August 22, 2005

US Rep. Charlie Rangel touting phony slave document

US Congresscritter Charles Rangel (Moonbat-NY) is waving around a supposed document that links the source of the "destruction of the black family" to a single English man who visited Virginia in the 18th century.

"In 1712, British slave owner Willie Lynch was invited to the colony of Virginia to teach his methods of keeping slaves under control to American slave owners," Mr. Rangel says. "Almost 300 years later, the techniques that he prescribed seem to have not only been successful in controlling slaves, but lasting as a means of weakening and destroying the black family."

Mr. Rangel explains that in slavery, "families were purposely divided, with husband and wives separated from each other and their children. Black males were humiliated and whipped in front of their wives and children. Stripped of their power and pride, black men were seen as weak, and black women had to be the strength of the household, distorting the traditional family structure."

One problem, Charlie -- the document is fake; the story is an urban legend.

Spelman history professor Jelani Cobb notes as much.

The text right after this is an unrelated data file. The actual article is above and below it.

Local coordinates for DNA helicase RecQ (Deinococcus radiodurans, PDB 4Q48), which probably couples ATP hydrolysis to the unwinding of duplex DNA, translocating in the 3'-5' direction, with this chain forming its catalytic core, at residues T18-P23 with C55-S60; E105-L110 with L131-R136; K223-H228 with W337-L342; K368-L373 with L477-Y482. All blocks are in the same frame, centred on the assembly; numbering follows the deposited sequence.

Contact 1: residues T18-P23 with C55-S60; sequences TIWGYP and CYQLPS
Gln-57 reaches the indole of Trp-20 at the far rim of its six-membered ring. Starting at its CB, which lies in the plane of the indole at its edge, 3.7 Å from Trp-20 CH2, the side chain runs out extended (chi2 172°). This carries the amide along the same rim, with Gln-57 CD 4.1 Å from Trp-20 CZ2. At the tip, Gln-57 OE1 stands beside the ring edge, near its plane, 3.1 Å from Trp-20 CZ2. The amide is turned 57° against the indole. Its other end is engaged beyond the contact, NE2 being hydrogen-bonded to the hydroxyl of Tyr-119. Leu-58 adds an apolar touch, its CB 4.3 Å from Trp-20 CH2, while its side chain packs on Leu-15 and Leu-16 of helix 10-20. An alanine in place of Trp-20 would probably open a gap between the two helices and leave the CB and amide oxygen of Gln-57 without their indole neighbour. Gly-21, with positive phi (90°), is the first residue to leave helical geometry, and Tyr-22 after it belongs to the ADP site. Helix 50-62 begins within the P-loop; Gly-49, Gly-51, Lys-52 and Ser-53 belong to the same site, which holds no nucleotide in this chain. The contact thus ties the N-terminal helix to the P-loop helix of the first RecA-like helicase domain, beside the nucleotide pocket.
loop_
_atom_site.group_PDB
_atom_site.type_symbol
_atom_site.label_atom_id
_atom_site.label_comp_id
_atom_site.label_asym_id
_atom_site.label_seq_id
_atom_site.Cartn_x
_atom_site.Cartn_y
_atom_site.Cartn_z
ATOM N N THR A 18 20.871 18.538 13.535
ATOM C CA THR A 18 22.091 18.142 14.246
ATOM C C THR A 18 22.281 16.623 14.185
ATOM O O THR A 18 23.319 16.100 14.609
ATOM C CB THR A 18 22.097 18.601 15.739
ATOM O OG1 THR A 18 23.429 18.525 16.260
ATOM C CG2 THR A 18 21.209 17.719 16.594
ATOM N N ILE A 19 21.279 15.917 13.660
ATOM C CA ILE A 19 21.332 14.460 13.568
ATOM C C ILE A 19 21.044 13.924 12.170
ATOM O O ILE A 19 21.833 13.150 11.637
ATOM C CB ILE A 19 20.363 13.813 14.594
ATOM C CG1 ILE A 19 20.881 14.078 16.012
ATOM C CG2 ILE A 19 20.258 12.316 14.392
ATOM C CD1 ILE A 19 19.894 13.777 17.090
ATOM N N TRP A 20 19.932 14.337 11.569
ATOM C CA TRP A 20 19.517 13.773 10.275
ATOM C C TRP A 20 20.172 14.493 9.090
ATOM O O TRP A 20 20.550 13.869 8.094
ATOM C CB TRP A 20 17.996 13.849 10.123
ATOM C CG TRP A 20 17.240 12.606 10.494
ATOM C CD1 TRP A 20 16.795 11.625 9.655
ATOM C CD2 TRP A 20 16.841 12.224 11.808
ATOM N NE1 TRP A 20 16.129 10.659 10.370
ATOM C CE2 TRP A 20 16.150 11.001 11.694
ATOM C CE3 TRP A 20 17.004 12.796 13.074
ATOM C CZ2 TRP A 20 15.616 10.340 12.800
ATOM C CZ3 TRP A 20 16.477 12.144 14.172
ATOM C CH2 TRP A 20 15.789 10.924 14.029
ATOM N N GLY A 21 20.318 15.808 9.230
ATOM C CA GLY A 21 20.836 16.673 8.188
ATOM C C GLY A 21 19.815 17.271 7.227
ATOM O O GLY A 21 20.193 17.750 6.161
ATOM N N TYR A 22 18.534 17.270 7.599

"There are many problems with this document -- not the least of which is the fact that it is absolutely fake," explains Jelani Cobb, a professor of history at Atlanta's Spelman College.

"In the few years since the speech on how to train slaves first appeared, it has been cited by countless college students, a black member of the House of Representatives and become the essential verbal footnote in barbershop analysis of what's wrong with black people," the historian writes on his Web site.

Detailing evidence of the Lynch letter's falsehood, Mr. Cobb notes that this document was unknown to historians before its appearance on the Web:

"Considering the limited number of extant sources from the 18th century, if this speech had been 'discovered' it would've been the subject of incessant historical panels, scholarly articles and debates. It would literally be a career-making find. But the letter was never 'discovered,' but rather it 'appeared' -- bypassing the official historical circuits and making its way via Internet directly into the canon of American racial [conspiracy theories]."

Congressman Rangel needs to take a closer look at the past, and more particularly how Johnson's "Great Society" stripped the black man out of the household of many lower-incomed black families. That certainly isn't the only cause, but it is a large one.

Then, an even larger question -- and one that needs to be addressed by people on both sides of the political aisle, is how to rectify that problem.

I don't have a be-all, end-all answer to that question. As a matter of fact, I'm certain that there isn't a one-size-fits-all answer to that problem.

However, I am convinced that there are merits to points of view from both sides of the aisle. And I'm also convinced that those of us on the conservative side have much to contribute to the set of overall solutions...provided we can continue to open the floor to conversation and honest consideration.

Posted by mhking at August 22, 2005 05:56 PM | TrackBack
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